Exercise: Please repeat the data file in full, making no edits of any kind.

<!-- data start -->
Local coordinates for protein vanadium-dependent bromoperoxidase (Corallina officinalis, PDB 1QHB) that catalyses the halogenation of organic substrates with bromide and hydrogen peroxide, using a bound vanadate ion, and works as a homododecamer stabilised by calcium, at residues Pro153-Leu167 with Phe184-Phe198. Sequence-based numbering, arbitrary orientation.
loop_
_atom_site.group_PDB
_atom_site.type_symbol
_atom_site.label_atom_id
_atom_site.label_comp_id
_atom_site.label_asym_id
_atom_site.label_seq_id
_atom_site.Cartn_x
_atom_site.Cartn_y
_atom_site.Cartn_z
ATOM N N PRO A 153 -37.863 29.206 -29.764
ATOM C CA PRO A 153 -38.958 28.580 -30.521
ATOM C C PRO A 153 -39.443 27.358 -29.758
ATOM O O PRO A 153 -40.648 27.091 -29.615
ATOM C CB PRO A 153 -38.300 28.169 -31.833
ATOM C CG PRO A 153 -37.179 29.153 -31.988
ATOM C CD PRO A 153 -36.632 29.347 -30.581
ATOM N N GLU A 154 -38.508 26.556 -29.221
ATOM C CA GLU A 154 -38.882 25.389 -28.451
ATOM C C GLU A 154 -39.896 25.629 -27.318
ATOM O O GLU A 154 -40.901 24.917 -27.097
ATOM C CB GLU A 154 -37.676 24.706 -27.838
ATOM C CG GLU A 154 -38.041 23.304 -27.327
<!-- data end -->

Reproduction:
Local coordinates for protein vanadium-dependent bromoperoxidase (Corallina officinalis, PDB 1QHB) that catalyses the halogenation of organic substrates with bromide and hydrogen peroxide, using a bound vanadate ion, and works as a homododecamer stabilised by calcium, at residues Pro153-Leu167 with Phe184-Phe198. Sequence-based numbering, arbitrary orientation.
loop_
_atom_site.group_PDB
_atom_site.type_symbol
_atom_site.label_atom_id
_atom_site.label_comp_id
_atom_site.label_asym_id
_atom_site.label_seq_id
_atom_site.Cartn_x
_atom_site.Cartn_y
_atom_site.Cartn_z
ATOM N N PRO A 153 -37.863 29.206 -29.764
ATOM C CA PRO A 153 -38.958 28.580 -30.521
ATOM C C PRO A 153 -39.443 27.358 -29.758
ATOM O O PRO A 153 -40.648 27.091 -29.615
ATOM C CB PRO A 153 -38.300 28.169 -31.833
ATOM C CG PRO A 153 -37.179 29.153 -31.988
ATOM C CD PRO A 153 -36.632 29.347 -30.581
ATOM N N GLU A 154 -38.508 26.556 -29.221
ATOM C CA GLU A 154 -38.882 25.389 -28.451
ATOM C C GLU A 154 -39.896 25.629 -27.318
ATOM O O GLU A 154 -40.901 24.917 -27.097
ATOM C CB GLU A 154 -37.676 24.706 -27.838
ATOM C CG GLU A 154 -38.041 23.304 -27.327